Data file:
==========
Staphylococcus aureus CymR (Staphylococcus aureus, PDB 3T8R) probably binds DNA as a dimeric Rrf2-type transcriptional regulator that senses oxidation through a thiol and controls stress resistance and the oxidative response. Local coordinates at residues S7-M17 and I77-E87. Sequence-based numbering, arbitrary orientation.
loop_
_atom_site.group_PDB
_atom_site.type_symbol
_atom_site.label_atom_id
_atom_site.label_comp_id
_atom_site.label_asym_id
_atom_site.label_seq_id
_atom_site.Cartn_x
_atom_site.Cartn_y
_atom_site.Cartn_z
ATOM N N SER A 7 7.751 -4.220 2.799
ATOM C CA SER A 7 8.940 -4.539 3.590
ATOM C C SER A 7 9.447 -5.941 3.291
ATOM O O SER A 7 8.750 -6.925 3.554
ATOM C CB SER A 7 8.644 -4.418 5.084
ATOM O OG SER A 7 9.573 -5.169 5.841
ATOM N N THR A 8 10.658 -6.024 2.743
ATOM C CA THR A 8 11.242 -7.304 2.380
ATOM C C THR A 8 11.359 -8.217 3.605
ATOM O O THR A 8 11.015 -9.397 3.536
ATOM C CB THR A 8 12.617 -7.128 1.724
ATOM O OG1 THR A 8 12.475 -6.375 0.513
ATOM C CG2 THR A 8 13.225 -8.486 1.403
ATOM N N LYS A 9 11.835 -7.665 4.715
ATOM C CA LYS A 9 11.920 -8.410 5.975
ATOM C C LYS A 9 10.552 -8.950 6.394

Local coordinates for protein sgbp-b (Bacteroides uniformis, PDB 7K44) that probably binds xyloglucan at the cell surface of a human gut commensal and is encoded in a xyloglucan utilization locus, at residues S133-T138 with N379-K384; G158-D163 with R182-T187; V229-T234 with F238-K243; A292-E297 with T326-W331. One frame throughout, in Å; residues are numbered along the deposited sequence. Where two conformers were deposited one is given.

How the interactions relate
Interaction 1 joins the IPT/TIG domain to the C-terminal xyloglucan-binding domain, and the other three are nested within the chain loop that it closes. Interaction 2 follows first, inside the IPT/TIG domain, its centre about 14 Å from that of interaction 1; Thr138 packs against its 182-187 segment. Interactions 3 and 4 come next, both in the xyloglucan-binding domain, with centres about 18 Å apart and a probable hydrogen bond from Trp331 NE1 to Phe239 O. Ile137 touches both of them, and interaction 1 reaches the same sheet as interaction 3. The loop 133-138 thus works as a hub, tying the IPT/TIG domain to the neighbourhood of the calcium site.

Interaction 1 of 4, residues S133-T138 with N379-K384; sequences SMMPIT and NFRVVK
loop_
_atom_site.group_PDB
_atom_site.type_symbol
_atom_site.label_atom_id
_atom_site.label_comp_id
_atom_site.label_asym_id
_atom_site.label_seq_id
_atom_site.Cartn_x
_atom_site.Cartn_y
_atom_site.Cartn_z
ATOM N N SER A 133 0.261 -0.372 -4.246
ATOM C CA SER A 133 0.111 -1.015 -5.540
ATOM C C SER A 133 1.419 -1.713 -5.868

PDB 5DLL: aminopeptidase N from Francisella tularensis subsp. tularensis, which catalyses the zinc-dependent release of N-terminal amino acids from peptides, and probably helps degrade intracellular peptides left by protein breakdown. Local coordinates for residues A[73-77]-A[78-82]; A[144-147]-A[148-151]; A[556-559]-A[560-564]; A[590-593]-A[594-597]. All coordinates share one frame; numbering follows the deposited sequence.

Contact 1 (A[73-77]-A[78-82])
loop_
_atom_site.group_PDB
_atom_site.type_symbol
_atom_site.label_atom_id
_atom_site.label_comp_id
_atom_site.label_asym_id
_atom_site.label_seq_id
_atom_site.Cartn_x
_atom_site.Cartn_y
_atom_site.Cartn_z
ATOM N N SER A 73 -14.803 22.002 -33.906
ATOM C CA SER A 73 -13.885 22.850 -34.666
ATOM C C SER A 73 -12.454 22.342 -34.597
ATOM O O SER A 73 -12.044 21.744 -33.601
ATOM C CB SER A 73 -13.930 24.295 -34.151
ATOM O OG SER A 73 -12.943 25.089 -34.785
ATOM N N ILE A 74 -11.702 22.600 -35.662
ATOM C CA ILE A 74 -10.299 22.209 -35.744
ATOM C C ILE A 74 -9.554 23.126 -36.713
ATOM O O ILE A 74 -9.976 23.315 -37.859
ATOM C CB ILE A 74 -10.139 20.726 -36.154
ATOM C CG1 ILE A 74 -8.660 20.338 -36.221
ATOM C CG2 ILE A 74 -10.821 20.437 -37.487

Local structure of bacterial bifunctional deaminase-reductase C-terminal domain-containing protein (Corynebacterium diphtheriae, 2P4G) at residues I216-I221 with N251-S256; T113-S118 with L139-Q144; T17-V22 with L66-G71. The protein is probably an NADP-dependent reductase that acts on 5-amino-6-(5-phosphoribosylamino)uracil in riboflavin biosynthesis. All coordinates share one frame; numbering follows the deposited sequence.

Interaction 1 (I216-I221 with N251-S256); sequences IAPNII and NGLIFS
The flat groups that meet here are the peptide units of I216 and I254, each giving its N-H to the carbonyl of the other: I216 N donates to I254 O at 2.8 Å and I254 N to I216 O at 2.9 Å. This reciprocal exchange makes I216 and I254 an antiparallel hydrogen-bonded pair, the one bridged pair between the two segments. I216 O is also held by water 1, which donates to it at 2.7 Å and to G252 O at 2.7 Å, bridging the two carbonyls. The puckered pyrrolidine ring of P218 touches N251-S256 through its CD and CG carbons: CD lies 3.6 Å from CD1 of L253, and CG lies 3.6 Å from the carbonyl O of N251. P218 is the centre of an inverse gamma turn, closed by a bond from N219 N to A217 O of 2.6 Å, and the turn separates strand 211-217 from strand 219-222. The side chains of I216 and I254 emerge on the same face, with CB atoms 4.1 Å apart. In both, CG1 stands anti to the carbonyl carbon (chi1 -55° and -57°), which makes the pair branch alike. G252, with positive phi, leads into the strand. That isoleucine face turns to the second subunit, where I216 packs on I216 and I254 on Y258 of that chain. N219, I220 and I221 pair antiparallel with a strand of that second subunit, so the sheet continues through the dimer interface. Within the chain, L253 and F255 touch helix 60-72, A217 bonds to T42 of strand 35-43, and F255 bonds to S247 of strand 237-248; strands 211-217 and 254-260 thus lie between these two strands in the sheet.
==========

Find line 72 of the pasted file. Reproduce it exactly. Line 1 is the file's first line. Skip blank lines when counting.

The flat groups that meet here are the peptide units of I216 and I254, each giving its N-H to the carbonyl of the other: I216 N donates to I254 O at 2.8 Å and I254 N to I216 O at 2.9 Å. This reciprocal exchange makes I216 and I254 an antiparallel hydrogen-bonded pair, the one bridged pair between the two segments. I216 O is also held by water 1, which donates to it at 2.7 Å and to G252 O at 2.7 Å, bridging the two carbonyls. The puckered pyrrolidine ring of P218 touches N251-S256 through its CD and CG carbons: CD lies 3.6 Å from CD1 of L253, and CG lies 3.6 Å from the carbonyl O of N251. P218 is the centre of an inverse gamma turn, closed by a bond from N219 N to A217 O of 2.6 Å, and the turn separates strand 211-217 from strand 219-222. The side chains of I216 and I254 emerge on the same face, with CB atoms 4.1 Å apart. In both, CG1 stands anti to the carbonyl carbon (chi1 -55° and -57°), which makes the pair branch alike. G252, with positive phi, leads into the strand. That isoleucine face turns to the second subunit, where I216 packs on I216 and I254 on Y258 of that chain. N219, I220 and I221 pair antiparallel with a strand of that second subunit, so the sheet continues through the dimer interface. Within the chain, L253 and F255 touch helix 60-72, A217 bonds to T42 of strand 35-43, and F255 bonds to S247 of strand 237-248; strands 211-217 and 254-260 thus lie between these two strands in the sheet.